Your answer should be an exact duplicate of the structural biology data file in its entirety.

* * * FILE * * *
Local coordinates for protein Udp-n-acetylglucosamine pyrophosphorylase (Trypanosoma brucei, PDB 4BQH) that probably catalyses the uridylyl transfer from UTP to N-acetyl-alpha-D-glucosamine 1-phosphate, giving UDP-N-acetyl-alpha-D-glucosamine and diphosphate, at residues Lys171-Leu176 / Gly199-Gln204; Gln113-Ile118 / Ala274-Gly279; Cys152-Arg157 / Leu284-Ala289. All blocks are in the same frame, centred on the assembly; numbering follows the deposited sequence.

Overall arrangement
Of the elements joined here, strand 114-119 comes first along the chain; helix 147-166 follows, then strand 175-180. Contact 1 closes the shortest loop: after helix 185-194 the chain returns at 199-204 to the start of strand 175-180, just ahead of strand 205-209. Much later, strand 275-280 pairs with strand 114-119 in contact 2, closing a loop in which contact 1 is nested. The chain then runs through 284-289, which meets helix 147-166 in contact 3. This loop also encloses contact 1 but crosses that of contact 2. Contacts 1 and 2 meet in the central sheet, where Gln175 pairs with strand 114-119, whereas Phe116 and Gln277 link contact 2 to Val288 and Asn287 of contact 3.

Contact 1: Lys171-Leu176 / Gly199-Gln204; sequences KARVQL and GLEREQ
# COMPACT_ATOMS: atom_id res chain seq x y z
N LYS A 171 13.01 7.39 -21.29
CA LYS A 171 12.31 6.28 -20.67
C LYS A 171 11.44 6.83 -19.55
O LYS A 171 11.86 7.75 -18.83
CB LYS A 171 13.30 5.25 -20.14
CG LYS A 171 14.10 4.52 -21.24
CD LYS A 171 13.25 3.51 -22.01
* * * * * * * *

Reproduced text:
Local coordinates for protein Udp-n-acetylglucosamine pyrophosphorylase (Trypanosoma brucei, PDB 4BQH) that probably catalyses the uridylyl transfer from UTP to N-acetyl-alpha-D-glucosamine 1-phosphate, giving UDP-N-acetyl-alpha-D-glucosamine and diphosphate, at residues Lys171-Leu176 / Gly199-Gln204; Gln113-Ile118 / Ala274-Gly279; Cys152-Arg157 / Leu284-Ala289. All blocks are in the same frame, centred on the assembly; numbering follows the deposited sequence.

Overall arrangement
Of the elements joined here, strand 114-119 comes first along the chain; helix 147-166 follows, then strand 175-180. Contact 1 closes the shortest loop: after helix 185-194 the chain returns at 199-204 to the start of strand 175-180, just ahead of strand 205-209. Much later, strand 275-280 pairs with strand 114-119 in contact 2, closing a loop in which contact 1 is nested. The chain then runs through 284-289, which meets helix 147-166 in contact 3. This loop also encloses contact 1 but crosses that of contact 2. Contacts 1 and 2 meet in the central sheet, where Gln175 pairs with strand 114-119, whereas Phe116 and Gln277 link contact 2 to Val288 and Asn287 of contact 3.

Contact 1: Lys171-Leu176 / Gly199-Gln204; sequences KARVQL and GLEREQ
# COMPACT_ATOMS: atom_id res chain seq x y z
N LYS A 171 13.01 7.39 -21.29
CA LYS A 171 12.31 6.28 -20.67
C LYS A 171 11.44 6.83 -19.55
O LYS A 171 11.86 7.75 -18.83
CB LYS A 171 13.30 5.25 -20.14
CG LYS A 171 14.10 4.52 -21.24
CD LYS A 171 13.25 3.51 -22.01